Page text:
Secondly, the only possible reason why both kids would come tumbling down together is if they were having some sort of scuffle on the hill top. If not, it would only be 1 kid rolling down the hill, and not 2. Or, the second possible scenario would be that Jack and Jill were not young toddlers at all, and were probably doing something else up on the hilltop. Childhood ruined.

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Lastly, why does the injuries have to be so severe? It's a children's nursery rhyme for goodness sake. Couldn't it be "Jack fell down and bruised his knee" or "Jack fell down and bumped his head"? Which, by the way, would already be a traumatising experience for kids that age. "Braking your crown" can literally be translated into "fracturing your skull". Yup. The writer was definitely a sick sadist.

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Humpty Dumpty
Humpty Dumpty sat on a wall.
Humpty Dumpty had a great fall.
All the king's horses and all the king's men,
Couldn't put Humpty together again.

I have a personal vendetta against this one. There is no phase, word or letter in this nursery rhyme that says anything about Humpty Dumpty being an egg. But why do all the books, shows and even movies have to portray him as a talking egg? I mean, he could have been a dog, a cat, a donkey, a panda or even a drunk human for all we know.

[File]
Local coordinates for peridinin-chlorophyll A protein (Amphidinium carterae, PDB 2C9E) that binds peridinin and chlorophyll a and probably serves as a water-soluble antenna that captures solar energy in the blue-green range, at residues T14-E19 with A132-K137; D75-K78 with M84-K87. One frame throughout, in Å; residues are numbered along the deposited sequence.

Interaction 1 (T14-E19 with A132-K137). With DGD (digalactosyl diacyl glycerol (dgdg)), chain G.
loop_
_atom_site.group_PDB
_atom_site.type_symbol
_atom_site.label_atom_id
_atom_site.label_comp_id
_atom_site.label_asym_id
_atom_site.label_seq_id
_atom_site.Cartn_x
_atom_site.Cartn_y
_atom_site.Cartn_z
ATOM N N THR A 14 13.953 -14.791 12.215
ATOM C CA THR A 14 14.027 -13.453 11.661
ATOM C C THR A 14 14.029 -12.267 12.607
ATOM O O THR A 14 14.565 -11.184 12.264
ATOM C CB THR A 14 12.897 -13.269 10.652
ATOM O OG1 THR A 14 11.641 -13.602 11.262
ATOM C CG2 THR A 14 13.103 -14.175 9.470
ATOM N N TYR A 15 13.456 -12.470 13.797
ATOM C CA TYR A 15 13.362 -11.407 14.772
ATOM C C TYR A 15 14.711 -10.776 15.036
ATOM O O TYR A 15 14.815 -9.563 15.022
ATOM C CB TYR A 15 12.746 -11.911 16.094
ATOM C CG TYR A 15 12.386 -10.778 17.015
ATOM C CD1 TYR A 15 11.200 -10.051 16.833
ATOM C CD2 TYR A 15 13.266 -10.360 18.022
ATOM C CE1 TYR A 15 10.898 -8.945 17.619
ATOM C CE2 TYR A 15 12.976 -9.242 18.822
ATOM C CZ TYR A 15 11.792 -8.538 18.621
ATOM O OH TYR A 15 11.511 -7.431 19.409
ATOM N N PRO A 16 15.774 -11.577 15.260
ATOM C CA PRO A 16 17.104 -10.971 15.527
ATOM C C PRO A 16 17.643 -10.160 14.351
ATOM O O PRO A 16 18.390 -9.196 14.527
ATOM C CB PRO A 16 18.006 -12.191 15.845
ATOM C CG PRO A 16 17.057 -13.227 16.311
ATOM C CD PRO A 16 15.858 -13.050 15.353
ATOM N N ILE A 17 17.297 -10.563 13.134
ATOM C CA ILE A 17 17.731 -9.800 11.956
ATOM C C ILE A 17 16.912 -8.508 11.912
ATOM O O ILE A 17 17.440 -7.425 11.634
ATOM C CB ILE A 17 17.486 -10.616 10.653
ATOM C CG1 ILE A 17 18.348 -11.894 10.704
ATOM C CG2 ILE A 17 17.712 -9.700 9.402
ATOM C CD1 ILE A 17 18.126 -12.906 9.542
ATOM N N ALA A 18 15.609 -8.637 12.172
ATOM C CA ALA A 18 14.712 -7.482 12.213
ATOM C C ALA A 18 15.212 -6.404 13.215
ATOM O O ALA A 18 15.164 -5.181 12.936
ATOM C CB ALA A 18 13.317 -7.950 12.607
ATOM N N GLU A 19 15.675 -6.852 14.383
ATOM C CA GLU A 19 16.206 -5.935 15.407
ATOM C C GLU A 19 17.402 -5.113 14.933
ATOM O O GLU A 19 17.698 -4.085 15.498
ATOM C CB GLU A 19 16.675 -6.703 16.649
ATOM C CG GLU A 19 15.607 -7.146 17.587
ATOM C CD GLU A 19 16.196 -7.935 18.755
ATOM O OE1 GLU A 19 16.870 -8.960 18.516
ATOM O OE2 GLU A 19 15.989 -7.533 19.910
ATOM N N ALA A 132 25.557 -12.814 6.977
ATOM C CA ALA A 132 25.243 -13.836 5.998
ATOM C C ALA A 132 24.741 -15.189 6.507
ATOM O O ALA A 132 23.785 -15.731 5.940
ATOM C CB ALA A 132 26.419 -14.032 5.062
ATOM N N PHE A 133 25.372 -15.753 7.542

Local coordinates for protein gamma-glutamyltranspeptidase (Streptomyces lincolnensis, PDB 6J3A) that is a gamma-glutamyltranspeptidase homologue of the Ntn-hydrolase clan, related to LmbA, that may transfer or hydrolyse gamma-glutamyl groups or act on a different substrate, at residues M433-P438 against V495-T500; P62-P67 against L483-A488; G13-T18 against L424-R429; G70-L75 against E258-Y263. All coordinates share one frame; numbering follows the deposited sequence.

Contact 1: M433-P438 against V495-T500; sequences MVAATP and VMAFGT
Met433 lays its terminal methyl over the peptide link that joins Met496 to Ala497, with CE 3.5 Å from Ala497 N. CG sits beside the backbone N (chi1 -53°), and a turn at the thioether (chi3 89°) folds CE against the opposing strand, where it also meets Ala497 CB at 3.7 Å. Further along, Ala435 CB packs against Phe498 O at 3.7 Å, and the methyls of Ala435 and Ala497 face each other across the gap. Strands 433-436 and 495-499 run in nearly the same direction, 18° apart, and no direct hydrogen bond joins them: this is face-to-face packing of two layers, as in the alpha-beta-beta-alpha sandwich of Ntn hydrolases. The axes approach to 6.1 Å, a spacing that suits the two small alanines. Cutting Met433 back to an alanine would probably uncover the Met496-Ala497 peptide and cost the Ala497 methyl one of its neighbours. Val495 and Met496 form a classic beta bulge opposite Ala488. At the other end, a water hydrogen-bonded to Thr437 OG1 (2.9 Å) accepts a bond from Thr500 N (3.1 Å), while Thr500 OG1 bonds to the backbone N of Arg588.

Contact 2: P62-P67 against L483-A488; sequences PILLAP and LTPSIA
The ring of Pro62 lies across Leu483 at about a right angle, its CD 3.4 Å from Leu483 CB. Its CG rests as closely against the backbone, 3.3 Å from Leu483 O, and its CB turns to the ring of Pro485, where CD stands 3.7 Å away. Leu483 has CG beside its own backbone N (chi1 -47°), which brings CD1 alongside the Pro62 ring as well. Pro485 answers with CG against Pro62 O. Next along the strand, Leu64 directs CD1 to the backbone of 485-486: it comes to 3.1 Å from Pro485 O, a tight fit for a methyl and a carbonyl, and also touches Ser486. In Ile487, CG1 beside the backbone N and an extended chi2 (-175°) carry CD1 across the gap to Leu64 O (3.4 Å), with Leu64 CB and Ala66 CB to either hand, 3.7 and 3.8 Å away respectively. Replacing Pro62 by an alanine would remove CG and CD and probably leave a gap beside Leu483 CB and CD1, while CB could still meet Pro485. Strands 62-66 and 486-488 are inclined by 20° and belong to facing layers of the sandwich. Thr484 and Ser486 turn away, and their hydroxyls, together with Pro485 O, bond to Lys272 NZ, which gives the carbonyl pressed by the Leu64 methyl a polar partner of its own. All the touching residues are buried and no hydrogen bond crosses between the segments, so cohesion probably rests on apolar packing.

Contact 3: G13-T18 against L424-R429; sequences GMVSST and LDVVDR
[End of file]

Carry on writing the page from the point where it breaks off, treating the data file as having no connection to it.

Anyway, here we go again with the falling and hurting of the main character. With all these stereotypes about kids falling down and hurting themselves, it's no wonder children these days are so afraid of falling and failure. I'm glad that during my childhood, I learnt that it's always natural to fall down a couple of times when learning something new. All you have to do is to pick yourself up, dust yourself off, and try again.

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And what's with the king's horses and men? You mean that only the king [or people in the position of power] can help others in need? Why couldn't the common folk come to Humpty's aid? The only possible reason is that Humpty was a prisoner trying to escape prison by climbing over the high walls. That would be the only explanation why there were no common folk around when he fell, and the first to get to him were the "king's horses and men" [who would, in most communities, be the last to arrive after all the dust has settled], would would probably have been the prison wardens.

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3 Blind Mice
3 Blind Mice. 3 Blind Mice.
See how they run, see how they run.
They all run after the farmer's wife,